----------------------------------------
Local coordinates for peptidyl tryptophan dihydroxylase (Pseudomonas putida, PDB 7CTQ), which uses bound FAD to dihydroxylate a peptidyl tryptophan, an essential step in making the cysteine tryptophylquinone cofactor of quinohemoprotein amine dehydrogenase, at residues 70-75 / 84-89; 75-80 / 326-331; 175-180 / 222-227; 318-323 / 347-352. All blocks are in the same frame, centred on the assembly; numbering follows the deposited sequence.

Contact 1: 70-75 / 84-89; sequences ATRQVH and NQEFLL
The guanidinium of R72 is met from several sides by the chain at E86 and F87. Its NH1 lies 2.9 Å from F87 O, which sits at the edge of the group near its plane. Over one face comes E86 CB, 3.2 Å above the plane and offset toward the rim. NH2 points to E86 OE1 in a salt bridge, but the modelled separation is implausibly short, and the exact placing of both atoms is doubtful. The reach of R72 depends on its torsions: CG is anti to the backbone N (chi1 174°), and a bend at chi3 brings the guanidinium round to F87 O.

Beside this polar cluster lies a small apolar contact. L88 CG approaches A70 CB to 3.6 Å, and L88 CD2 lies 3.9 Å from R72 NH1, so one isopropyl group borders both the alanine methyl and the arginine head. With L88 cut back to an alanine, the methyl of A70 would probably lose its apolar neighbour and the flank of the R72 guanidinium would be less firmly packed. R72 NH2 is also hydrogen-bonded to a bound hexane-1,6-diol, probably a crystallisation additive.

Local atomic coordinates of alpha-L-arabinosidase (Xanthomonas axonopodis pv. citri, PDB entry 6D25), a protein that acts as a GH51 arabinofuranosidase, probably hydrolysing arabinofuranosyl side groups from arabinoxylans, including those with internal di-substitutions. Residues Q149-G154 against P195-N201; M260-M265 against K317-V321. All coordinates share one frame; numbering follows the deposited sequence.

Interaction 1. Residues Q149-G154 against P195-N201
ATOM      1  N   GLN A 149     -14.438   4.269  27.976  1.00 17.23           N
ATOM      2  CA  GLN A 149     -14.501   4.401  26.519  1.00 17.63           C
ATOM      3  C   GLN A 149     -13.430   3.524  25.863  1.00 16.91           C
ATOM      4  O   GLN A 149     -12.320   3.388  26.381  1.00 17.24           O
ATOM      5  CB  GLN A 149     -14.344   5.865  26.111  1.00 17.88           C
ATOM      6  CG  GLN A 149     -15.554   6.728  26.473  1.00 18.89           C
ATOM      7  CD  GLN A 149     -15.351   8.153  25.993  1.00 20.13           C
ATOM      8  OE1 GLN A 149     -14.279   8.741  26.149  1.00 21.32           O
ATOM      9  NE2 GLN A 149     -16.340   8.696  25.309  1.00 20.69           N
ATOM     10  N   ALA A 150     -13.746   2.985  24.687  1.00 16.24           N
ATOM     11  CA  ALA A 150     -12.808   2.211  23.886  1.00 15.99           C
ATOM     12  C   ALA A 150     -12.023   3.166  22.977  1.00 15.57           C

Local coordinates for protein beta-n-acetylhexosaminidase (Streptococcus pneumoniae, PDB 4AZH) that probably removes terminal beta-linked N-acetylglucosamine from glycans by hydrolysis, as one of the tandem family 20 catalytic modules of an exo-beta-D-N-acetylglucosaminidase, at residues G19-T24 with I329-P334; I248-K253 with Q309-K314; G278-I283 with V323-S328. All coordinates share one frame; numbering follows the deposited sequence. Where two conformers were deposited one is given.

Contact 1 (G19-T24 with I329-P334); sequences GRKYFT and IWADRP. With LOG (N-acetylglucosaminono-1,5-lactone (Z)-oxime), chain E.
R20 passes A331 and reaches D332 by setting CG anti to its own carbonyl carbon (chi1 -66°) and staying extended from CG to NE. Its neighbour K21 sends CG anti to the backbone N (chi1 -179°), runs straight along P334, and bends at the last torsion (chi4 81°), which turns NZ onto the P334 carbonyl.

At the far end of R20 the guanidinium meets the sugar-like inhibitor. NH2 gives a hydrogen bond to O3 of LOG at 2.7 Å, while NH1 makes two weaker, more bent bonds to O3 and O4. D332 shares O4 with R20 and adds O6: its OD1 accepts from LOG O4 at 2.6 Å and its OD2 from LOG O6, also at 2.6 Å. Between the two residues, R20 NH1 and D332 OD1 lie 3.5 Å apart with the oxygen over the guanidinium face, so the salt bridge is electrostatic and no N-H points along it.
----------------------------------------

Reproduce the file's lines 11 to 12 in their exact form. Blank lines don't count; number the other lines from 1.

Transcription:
ATOM      5  CB  GLN A 149     -14.344   5.865  26.111  1.00 17.88           C
ATOM      6  CG  GLN A 149     -15.554   6.728  26.473  1.00 18.89           C